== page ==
I was within 20 miles of Machu Picchu but Ollantaytambo was overrun with tourists. It was the Christmas holiday, and apparently Peru’s high season. Although a local hostel owner tried to describe how to trek to Machu Picchu alone following the train tracks, it sounded a bit hairy, and I wasn’t interested in confronting Peruvian police, gangs of bandits, or packs of wild dogs. Not wanting to spend the nearly $500 to visit the Inca site, I decided to check out equally beautiful and far less expensive places around the Sacred Valley instead.
For a thousand years, the Inca supplied salt to their capital at Cusco from ponds buried deep inside their Sacred Vally. The Maras Salt Ponds are about 25 miles north of Cusco, and when I was visiting in late 2014, were obscured from the popular vision. I was staying in Urubamba, and heard about the ponds from my hosts, an English-speaking family of Alpaca herders. On my second day in the Valley, I took a taxi to the ponds, and rode the local bus to return to my hostel.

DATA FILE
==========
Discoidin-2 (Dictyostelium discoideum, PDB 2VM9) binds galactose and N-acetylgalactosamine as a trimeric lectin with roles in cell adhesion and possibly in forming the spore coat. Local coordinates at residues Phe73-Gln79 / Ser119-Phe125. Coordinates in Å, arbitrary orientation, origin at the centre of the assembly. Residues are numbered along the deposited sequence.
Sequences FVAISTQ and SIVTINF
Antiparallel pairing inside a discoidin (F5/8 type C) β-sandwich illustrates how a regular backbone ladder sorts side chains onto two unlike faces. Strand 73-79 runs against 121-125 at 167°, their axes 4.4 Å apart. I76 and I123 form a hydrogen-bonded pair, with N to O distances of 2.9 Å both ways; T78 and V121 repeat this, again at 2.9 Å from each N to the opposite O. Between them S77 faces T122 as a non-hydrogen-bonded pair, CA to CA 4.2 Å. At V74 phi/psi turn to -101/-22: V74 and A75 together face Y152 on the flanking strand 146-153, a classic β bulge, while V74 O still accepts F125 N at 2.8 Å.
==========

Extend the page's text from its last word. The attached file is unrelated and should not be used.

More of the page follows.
The salt ponds have been in use since before even the days of the Inca. Glistening, salt crusted terraces of white, red, amber, tan, and brown, contrast against the verdant vegetation of the surrounding Andes. I wandered the grounds, careful of where I stepped to stay along the designated trail, and felt thousands of years permeating my pores from the salt at my feet.
In modern times, families own some of the 5000 ponds, and others are either unused or available for whoever wants to harvest salt for their personal, household use. However, only members of the local community can own a pond, and families that are new to the area must consult with the local cooperative to learn how to properly maintain the pond. As of September, 2019, tourists are no longer allowed to visit to area.